I suppose in hindsight it makes sense that Home Improvements was fairly high as I had to buy some furniture after buying the house as I had almost none in the apartment I rented before. Although I only ended up with a bed, dining table, chest of drawers and aforementioned sofa – I won’t be getting any calls from Martha Stewart to come view my interior design skills.
The Groceries category probably includes a lot of CDs and DVDs as I grouped any spending in my bank statement from Walmart as Groceries. I’m fairly sure I was buying one or two DVDs a week there.
The Others categories is a collection of everything else to simplify the diagram. It includes Video Games ($400), Cash ($300), Books ($300), Car Service ($240), Tax Filing ($210), Gifts ($150), Clothing ($135), Music ($100), Home Repair ($60), Utilities:Gas ($50) and Bank Charges ($38).
About the year in 100 words
January: 5 million people start the new Year homeless after the Tsunamis at the end of 2004. February: YouTube was founded. April: Pope John Paul II dies, Prince Charles gets married and the Airbus A380 makes its first flight. May: The identity of Watergate’s Deep Throat is finally revealed. July: London was attacked by terrorists killing 52 people. August: Hurricane Katrina makes landfall in the US with over 1,836 deaths. November: A British man is reportedly the first to be cured of HIV and the first face transplant is performed in France.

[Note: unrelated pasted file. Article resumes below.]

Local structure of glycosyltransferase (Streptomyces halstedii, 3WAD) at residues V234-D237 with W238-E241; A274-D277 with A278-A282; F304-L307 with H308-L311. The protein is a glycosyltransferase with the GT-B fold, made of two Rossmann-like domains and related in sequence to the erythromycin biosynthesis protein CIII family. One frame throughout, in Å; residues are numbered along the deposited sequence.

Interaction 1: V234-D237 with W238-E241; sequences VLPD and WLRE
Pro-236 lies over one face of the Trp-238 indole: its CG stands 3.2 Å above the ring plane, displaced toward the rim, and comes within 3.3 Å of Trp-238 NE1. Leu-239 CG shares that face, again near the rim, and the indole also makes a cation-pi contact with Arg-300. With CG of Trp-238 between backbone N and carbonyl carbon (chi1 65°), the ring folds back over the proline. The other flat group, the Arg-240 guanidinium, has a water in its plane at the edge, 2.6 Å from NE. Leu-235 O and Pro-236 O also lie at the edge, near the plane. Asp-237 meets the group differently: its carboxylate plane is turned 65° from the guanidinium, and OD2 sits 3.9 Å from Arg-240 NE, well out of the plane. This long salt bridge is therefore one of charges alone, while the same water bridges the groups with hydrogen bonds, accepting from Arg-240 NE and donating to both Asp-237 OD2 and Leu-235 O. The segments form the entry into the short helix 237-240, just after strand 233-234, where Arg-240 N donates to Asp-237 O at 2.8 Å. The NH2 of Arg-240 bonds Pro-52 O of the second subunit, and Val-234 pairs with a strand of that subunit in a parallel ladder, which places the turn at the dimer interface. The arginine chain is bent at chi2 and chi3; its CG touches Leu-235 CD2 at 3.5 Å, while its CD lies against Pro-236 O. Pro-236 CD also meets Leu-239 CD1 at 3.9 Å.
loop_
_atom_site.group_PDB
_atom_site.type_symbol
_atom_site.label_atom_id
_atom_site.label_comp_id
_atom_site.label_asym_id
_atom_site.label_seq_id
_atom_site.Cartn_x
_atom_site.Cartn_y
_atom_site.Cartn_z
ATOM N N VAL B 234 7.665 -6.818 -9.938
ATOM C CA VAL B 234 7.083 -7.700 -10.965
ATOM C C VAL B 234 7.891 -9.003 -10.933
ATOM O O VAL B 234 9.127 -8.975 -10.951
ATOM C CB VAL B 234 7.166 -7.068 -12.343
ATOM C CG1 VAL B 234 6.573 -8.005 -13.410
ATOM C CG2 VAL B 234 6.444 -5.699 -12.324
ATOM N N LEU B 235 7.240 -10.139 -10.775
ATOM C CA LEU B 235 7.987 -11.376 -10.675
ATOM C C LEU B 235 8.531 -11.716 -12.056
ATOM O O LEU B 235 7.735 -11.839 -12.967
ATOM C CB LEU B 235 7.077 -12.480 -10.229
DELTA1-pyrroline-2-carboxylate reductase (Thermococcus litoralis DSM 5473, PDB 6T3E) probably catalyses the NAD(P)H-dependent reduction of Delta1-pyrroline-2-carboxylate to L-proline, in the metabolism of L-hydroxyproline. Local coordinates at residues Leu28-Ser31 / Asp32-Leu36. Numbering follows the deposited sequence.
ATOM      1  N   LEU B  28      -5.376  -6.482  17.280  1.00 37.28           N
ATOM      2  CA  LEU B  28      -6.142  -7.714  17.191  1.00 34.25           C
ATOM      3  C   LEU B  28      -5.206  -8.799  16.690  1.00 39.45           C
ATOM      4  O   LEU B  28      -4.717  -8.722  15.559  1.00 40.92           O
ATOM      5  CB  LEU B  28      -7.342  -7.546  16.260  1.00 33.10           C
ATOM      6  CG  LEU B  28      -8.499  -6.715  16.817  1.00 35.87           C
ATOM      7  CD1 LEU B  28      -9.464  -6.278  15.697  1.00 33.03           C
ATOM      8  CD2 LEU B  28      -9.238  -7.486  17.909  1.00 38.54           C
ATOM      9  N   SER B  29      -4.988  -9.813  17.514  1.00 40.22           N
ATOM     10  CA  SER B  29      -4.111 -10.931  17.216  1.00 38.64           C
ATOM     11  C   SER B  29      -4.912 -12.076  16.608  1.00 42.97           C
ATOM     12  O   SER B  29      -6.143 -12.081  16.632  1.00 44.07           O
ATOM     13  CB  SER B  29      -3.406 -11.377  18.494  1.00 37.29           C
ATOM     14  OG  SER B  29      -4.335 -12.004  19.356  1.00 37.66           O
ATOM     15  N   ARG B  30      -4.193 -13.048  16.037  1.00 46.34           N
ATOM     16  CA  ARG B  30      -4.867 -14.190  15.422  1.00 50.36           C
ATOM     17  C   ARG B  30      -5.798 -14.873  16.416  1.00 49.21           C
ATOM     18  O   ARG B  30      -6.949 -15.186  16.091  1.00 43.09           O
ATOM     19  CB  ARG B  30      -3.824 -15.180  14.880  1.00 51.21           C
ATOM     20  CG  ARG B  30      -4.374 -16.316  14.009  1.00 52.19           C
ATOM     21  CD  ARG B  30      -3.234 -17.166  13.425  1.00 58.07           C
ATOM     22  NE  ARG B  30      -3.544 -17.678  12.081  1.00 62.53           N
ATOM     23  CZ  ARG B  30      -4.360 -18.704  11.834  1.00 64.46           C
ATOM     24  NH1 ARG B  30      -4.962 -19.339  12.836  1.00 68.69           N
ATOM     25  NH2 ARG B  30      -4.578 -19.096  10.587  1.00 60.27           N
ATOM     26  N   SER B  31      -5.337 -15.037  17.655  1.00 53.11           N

Business news from 2005
Interest rates increased again over 2004 levels to 3.75%. The US economy grew at 3.3 %, a slight reduction from the previous year despite the impact of Hurricane Katrina. The S&P grew 3%, the Dow Jones lost 0.6% and the Nasdaq gained 1.5%.
Some of the larger corporate mergers this year: Citigroup [C] acquired MetLife, Bank of America [BAC] acquired MBNA (the nation’s second largest bank), eBay [EBAY] acquired Skype, Cisco [CSCO] acquired Scientific Atlanta, Seagate [STX] acquired Maxtor, Proctor & Gamble [PG] acquired Gillete, Whirlpool [WHR] acquired Maytag, Adidas [ADR] acquired Reebok and SBC [T] acquired AT&T but continued using the AT&T name.
Largest companies in 2005
Here are the ten largest companies in 2005 by market cap.
|Rank||Change||Company||Ticker||Market Cap ($B)|
|1||–||General Electric||GE||382 (+28%)|
|2||+1||Exxon Mobil||XOM||380 (+44%)|
|5||+4||British Petroleum||BP||221 (+26%)|
|7||NEW||Royal Dutch Shell||RDS.B||210|
|8||NEW||Johnson & Johnson||JNJ||199|
|10||NEW||Bank of America||BAC||178|
HSBC, Intel Corporation and AIG lost their places in the list, replaced by newcomers Royal Dutch Shell, Johnson & Johnson and Bank of America. Exxon overtook Microsoft to claim the number 2 spot.
(*) No bank statements were intentionally destroyed in the making of this report – I’ve just managed to lose them in the last 9 years.
Quote of the day
Security depends not so much upon how much you have, as upon how much you can do without.